Weaving Plants – biology, distribution, and propagation
Harakeke (New Zealand flax) is the most widely used native plant in both traditional and contemporary weaving, but several other species are also used for their distinctive qualities.
The following information on the biology, ecology, distribution, threats to and propagation of weaving plants is aimed particularly at those learning raranga (plaiting) and whatu (weaving). We hope that a deeper understanding of the plants’ biology and information on how to grow them will assist weavers and communities in their efforts to conserve these important resources.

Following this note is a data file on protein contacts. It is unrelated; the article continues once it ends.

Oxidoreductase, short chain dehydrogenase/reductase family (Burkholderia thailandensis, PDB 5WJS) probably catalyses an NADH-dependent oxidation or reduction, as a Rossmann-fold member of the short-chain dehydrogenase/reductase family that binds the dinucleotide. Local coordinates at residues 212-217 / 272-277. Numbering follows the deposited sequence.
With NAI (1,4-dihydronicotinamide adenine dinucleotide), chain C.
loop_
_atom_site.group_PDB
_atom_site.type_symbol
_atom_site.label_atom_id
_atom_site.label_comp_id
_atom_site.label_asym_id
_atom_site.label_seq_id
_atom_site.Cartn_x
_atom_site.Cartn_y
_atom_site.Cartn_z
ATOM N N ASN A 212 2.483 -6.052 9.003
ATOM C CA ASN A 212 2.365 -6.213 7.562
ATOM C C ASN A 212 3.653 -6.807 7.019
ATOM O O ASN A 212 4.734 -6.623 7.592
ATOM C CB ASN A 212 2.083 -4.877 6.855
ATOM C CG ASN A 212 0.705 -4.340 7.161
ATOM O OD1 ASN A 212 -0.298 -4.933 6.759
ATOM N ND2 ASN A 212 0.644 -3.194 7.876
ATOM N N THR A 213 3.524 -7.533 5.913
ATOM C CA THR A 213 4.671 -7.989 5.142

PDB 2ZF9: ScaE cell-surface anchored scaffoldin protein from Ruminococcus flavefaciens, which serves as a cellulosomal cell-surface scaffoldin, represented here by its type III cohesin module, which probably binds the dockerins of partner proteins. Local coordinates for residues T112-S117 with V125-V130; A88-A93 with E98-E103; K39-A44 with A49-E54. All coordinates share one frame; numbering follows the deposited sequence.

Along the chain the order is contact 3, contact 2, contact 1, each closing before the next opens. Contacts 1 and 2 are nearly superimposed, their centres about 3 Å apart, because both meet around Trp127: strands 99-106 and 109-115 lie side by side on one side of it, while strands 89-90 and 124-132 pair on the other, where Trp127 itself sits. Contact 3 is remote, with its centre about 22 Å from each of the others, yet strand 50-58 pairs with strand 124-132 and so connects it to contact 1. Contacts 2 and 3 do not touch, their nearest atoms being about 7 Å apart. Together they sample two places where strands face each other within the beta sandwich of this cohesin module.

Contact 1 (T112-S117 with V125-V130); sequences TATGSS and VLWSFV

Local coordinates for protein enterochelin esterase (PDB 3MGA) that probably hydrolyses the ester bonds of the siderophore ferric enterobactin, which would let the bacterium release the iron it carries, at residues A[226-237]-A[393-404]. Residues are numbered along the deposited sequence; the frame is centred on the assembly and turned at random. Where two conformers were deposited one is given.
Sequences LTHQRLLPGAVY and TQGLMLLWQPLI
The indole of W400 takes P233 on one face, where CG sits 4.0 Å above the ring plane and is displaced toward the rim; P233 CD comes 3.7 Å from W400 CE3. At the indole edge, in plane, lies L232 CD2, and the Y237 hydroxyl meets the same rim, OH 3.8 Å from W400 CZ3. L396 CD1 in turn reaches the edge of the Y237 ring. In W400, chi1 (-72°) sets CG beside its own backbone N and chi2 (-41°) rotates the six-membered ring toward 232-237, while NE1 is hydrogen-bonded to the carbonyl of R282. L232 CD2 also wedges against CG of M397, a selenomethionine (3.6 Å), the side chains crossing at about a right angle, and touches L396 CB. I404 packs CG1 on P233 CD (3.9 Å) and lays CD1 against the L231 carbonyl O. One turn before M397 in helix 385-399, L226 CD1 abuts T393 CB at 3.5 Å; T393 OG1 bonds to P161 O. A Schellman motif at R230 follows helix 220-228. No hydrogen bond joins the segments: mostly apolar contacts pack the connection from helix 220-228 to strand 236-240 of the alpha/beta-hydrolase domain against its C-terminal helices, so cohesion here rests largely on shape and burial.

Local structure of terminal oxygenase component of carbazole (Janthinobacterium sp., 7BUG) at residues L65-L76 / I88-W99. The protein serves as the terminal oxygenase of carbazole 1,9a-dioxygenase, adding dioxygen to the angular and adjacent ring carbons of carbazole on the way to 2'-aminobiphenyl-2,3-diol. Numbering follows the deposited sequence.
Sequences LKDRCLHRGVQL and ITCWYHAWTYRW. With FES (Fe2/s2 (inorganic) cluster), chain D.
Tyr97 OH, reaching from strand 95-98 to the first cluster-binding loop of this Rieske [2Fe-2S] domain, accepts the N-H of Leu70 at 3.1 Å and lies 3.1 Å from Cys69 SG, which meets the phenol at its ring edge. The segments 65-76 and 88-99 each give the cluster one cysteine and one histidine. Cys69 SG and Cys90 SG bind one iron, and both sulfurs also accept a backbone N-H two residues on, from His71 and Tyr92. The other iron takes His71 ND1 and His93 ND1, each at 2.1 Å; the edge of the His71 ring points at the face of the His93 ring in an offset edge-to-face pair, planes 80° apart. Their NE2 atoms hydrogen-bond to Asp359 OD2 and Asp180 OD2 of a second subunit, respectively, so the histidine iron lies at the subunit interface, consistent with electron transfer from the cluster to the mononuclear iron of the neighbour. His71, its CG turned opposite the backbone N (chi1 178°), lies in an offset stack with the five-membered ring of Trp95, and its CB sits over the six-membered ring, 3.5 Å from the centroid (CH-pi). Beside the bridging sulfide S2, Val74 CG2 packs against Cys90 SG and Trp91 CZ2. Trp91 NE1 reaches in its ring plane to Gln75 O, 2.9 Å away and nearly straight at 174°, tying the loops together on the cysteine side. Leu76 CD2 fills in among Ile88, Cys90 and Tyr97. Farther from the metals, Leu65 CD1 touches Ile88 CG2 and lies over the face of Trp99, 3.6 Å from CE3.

Other common name
|Harakeke||New Zealand flax||Phormium tenax|
|Inaka||grass tree||Dracophyllum spp.|
|Kāpūngāwhā||lake clubrush||Schoenoplectus tabernaemontani|
|Kāretu||holy grass||Hierochloe redolens|
|Kuta||bamboo spike sedge||Eleocharis sphacelata|
|Neinei||grass tree||Dracophyllum spp.|
|Pīngao||golden sand sedge||Ficinia spiralis|
|Ti kōuka||cabbage tree||Cordyline australis|
|Tikumu||mountain daisy||Celmisia spp.|
|Tōī||mountain cabbage tree||Cordyline indivisa|
|Wharariki||mountain flax||Phormium cookianum|
For stunning images of weaving from a variety of plants see:
- Miriama Evans & Ranui Ngarimu 2005. The art of Māori weaving. Wellington, Huia Publishers.
- Mick Pendergrast 1987. Te aho tapu. The sacred thread. Auckland, Reed Methuen.
- Tōī Te Rito Maihi & Maureen Lander 2005. He kete he kōrero. Every kete has a story. Auckland, Reed.